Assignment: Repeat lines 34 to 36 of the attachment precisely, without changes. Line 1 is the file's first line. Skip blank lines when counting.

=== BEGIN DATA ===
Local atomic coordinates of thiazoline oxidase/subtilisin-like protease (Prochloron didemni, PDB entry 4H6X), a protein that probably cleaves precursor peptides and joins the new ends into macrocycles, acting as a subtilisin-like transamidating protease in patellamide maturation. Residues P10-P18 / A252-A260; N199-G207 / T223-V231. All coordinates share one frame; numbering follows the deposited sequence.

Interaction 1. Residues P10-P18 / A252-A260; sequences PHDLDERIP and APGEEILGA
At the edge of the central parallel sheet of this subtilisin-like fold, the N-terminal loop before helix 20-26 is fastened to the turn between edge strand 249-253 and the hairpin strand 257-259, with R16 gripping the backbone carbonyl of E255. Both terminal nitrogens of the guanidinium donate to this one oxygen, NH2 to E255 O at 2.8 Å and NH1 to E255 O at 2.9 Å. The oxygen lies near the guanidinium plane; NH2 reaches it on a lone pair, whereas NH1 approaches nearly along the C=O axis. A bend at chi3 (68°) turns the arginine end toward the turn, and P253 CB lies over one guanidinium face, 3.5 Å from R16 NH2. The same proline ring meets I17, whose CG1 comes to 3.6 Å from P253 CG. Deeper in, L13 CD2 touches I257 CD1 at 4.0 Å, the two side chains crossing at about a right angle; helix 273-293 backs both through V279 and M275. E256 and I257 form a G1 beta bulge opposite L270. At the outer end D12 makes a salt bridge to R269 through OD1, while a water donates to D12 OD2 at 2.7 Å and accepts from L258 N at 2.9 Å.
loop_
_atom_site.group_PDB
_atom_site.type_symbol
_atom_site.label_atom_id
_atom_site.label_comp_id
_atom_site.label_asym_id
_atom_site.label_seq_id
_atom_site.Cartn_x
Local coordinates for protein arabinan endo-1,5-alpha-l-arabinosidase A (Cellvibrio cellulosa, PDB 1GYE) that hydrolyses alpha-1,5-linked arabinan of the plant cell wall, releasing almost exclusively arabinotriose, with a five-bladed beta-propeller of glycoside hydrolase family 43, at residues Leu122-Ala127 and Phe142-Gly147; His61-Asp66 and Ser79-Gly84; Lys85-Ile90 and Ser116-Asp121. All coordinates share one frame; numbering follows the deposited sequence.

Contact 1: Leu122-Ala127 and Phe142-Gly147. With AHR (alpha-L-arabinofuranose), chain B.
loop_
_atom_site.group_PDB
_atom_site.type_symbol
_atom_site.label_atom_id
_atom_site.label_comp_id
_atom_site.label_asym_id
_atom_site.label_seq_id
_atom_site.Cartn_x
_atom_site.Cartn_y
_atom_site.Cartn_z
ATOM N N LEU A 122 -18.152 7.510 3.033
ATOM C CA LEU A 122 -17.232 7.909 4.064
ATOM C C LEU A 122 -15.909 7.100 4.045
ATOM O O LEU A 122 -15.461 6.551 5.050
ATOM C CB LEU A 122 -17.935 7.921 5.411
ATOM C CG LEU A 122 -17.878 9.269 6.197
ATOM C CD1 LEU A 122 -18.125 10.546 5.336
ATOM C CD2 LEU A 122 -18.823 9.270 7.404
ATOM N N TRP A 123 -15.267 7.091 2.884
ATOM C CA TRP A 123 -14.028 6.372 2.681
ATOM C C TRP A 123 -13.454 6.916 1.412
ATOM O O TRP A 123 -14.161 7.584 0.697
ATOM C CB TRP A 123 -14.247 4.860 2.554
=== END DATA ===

ATOM C C TRP A 123 -13.454 6.916 1.412
ATOM O O TRP A 123 -14.161 7.584 0.697
ATOM C CB TRP A 123 -14.247 4.860 2.554